Therapeutic exercises are used as part of a rehabilitative program designed to restore muscle and joint health. Your clinician at First Team Medical Clinics recommends the most effective exercises for your particular situation, including passive and active stretching for restoring posture. Whether you’ve suffered a traumatic injury or developed spinal issues over time, participating in a supervised rehabilitative program can speed your recovery and reduce inflammation and other issues causing discomfort.
During passive stretching, you don’t engage your muscles to move through the stretches. Rather, it’s a technique in which you remain relaxed as an external force created by an outside agent (your First Team Medical Clinic's clinician), moves the targeted area through its range of motion.
Other devices, such as therapy bands, are often incorporated to aid in passive stretching. You can also be your own “external force” by using one hand to move your leg through passive range of motion exercise. The key is to keep your muscles relaxed and passive as you move through your prescribed routine.
As you may have guessed, active stretching requires some effort. Active stretching generally falls into two categories: active-static and active-dynamic. Both are beneficial in the rehab process.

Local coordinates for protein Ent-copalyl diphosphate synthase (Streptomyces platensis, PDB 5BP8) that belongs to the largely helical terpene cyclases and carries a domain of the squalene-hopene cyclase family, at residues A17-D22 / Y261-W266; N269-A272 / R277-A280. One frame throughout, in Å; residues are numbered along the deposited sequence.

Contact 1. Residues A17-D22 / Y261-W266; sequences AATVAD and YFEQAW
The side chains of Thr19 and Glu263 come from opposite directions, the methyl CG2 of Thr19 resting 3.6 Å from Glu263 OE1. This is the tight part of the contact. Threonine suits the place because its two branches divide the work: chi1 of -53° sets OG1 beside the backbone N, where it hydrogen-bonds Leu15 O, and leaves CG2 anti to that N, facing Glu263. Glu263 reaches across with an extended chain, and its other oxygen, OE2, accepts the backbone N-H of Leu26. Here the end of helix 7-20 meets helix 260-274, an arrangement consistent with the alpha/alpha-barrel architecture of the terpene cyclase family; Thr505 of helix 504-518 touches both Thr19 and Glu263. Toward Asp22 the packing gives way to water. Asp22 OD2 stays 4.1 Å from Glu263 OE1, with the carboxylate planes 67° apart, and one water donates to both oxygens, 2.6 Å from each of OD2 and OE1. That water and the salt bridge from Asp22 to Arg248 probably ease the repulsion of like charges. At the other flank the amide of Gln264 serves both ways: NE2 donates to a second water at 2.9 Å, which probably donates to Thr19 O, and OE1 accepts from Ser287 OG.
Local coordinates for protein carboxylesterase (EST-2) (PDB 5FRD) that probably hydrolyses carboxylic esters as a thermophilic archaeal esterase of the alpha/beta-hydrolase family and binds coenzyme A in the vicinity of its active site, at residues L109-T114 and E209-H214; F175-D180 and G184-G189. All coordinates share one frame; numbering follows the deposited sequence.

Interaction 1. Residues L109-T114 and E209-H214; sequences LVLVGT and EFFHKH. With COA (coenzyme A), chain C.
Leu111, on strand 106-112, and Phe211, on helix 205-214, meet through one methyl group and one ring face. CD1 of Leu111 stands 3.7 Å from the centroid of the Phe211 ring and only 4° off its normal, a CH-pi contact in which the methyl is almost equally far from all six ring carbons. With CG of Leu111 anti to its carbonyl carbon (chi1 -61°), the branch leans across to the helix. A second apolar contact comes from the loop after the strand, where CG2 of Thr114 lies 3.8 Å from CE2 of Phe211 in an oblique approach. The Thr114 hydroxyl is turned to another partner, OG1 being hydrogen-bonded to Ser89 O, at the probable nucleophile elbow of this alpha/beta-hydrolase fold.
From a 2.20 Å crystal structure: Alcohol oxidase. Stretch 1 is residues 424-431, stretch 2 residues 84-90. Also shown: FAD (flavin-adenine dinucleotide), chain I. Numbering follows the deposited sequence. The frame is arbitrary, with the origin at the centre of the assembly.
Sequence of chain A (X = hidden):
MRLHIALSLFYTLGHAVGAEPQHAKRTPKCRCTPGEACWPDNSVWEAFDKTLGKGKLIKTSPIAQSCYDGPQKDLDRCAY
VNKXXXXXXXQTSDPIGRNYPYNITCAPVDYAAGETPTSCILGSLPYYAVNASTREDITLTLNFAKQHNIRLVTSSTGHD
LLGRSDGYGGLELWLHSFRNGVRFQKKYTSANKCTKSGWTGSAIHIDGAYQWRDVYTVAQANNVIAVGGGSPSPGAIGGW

Active-static stretching requires you to move into a position that causes the intended muscle to contract and then hold that stretch for 10-30 seconds. For example, to perform an active-static stretch, sit on the floor with your legs straight and flex your ankles. Holding that position for 30 seconds creates an active-static stretch for the calf muscles. Traditional yoga workouts incorporate a series of active-static stretches.
For an active-dynamic stretch, you move your muscles through their range of motion without stopping in any position. For example, the active-static calf stretch above becomes a dynamic calf stretch if you repeatedly point and flex your ankles rather than holding them in the flexed position.
Posture is more than just standing up straight. To obtain good posture, your spine, hips, knees, ankles, shoulders, neck, and head all need to be in proper alignment. Muscles are the supportive structures that help hold the body’s skeletal system in postural alignment. When you stretch and strengthen your muscles, it gives them the functionality they need to do their daily job of keeping you standing tall and balanced.
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